I'm a Vet Tech, and These Are the 5 Biggest Mistakes Pet Parents Make in Spring

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And everything you can do to avoid them.



As a veterinary technician, I worked in several veterinary practices for over 20 years, including primary care, emergency, and specialty medicine. I've seen many pets come in after an accident, injury, or illness due to a springtime hazard. It's a hectic time of year for pet parents, so it can be easy to forget some basic ways to safeguard pets.

Here are five mistakes pet parents make during spring and my expert tips on how to avoid them.

01of 05

Skipping Parasite Prevention

owner applying topical flea and tick ointment to a dog
TATOMM / GETTY IMAGES

Parasite prevention can protect pets against heartwormsfleasticks, and intestinal worms. The Companion Animal Parasite Council and most veterinarians recommend parasite prevention for pets all year long, but some pet parents choose to skip these products when it's cold out. It's a pain point for vets and their staff—while we understand the cost and hassle of preventive products, we also know that it's more costly and frustrating to treat parasitic infections and infestations.

As spring emerges, there's a dramatic increase in the number of parasites in your pet's environment, so it's important to start using parasite prevention to protect your pet. Even indoor cats are at risk for fleas and other parasites. At the vet clinic, we see many pets with parasite infestations that could have been prevented, especially in spring and summer. Ask your veterinarian which products are best for your pet and use them as directed.

02of 05

Bringing Toxic Flowers Into the Home

Calico cat sniffs bouquet of flowers
VALENTYNA TYMCHENKO / GETTY

Many of the beautiful spring plants and flowers are actually poisonous for pets. Before bringing home that bouquet or flowering plant, check to make sure it's not toxic to your dog or cat. Cats are especially curious about flowers and tend to nibble on them. Harmful plants may irritate the mouth and cause vomiting, organ failure, or neurological dysfunction. Contact a veterinarian or animal poison control if you think your pet has come into contact with a dangerous flower or plant.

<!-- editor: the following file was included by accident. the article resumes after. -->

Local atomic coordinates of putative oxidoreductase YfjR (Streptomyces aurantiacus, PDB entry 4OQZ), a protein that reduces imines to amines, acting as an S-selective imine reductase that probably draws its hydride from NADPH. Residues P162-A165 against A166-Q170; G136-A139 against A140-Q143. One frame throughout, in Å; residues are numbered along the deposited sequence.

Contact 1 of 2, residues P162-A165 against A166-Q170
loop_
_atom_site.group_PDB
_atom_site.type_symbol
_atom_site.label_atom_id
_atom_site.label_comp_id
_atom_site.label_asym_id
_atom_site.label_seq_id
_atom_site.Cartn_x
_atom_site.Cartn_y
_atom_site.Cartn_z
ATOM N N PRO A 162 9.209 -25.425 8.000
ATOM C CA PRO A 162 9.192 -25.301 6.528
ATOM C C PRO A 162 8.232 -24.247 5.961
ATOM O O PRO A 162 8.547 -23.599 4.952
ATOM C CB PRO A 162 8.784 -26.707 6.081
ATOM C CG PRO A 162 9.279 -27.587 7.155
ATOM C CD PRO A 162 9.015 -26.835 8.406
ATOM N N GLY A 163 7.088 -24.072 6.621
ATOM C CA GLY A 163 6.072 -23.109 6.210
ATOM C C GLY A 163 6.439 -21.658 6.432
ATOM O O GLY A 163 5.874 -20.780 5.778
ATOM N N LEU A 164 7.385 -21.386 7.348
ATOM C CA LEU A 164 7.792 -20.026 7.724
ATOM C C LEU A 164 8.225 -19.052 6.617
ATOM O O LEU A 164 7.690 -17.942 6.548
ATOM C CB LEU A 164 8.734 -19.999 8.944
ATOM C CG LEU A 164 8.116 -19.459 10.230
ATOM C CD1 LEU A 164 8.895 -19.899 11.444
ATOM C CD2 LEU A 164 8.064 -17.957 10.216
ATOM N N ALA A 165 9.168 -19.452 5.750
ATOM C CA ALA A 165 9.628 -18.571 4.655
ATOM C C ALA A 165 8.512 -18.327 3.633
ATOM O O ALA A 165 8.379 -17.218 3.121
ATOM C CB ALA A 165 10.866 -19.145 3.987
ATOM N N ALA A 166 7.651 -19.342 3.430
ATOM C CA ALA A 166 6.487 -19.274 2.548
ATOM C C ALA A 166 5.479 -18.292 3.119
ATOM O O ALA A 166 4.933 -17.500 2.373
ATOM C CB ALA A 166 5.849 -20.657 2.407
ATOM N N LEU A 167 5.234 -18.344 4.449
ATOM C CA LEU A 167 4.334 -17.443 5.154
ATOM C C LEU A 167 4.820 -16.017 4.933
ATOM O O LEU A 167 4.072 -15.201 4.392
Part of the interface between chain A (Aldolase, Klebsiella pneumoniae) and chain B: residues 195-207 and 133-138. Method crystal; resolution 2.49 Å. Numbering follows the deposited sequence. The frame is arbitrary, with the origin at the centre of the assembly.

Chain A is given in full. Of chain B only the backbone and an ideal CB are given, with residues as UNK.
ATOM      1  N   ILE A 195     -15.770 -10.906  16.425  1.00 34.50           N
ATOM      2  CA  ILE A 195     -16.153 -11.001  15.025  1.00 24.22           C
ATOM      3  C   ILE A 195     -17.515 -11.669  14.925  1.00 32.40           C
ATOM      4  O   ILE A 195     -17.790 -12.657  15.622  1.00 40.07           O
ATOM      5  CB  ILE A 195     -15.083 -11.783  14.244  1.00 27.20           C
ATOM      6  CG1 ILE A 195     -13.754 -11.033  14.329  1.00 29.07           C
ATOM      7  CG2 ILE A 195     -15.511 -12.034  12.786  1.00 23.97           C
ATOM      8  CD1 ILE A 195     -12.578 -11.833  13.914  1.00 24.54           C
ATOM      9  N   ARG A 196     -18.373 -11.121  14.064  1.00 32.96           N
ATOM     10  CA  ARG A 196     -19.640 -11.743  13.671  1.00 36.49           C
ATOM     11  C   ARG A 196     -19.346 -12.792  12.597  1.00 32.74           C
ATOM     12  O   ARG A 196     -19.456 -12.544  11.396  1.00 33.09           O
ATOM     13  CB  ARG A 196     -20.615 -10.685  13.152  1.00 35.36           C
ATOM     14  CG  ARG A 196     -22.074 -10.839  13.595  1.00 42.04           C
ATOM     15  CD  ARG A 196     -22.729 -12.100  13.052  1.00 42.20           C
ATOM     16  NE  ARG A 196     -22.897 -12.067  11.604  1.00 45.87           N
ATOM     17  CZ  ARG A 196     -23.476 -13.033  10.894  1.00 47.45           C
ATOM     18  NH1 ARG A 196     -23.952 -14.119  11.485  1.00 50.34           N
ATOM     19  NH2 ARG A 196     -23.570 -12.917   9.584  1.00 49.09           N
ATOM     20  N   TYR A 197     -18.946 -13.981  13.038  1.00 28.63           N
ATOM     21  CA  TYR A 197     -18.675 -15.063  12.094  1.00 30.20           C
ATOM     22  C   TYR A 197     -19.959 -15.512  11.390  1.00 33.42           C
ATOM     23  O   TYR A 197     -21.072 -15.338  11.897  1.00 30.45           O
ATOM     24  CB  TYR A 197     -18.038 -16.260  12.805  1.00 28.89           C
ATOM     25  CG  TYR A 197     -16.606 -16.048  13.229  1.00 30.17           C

03of 05

Keeping Dangerous Foods Within Reach

Little mongrel dog with chocolate
SONJA RACHBAUER / GETTY IMAGES

Springtime means Easter and Passover celebrations for many people, and foods like chocolate, brisket, and ham abound. Opportunistic pets may rifle through Easter baskets or linger under the table for scraps, potentially leading to illness. Chocolate is popular this time of year but toxic to dogs and cats. Rich human foods can cause gastrointestinal upset in cats and dogs and may lead to complications like pancreatitis in dogs. And even if the food doesn't directly harm your pet, it can lead to obesity.

When I worked in emergency, we often got calls around Easter after well-meaning pet parents offered their dogs ham hocks and other cooked animal bones. Unfortunately, many of them wake the next day to a very sick dog, and some end up at the emergency clinic.

Keep all human foods out of reach, and remind guests and children not to offer food to pets. Consider a pet-safe Easter basket or some catnip and tuna kitty treats to make your pet feel included in the festivities.

04of 05

Not Preparing for Allergy Season

cat scratching at herself
BETYARLACA / GETTY

Just like humans, many pets suffer from allergies in the spring. But while humans often experience stuffy noses, pets experience skin irritation and itching. If you know your cat or dog has seasonal allergies, you may be able to keep them from getting out of control. In addition to using parasite preventatives, schedule a veterinary visit to discuss an allergy management plan. Your vet may prescribe allergy medication, shots, or offer tips for minimizing allergy symptoms.

05of 05

Forgetting to Make a Vet Appointment

Cat and Dog at the Vet
IMAGE © YURI_ARCURS / E+ / GETTY IMAGES

Veterinary offices tend to stay extra busy during spring. In addition to seeing sick animals, many pets come in for annual checkups and vaccines before their humans go on spring break. Pet boarding facilities require updated vaccines, and some pet parents forget until the last minute. It may be difficult for your vet's office to squeeze you in in time for your trip, so plan accordingly. After you make your spring vacation plans, begin making arrangements for your pet. Your vet and your pet will thank you!

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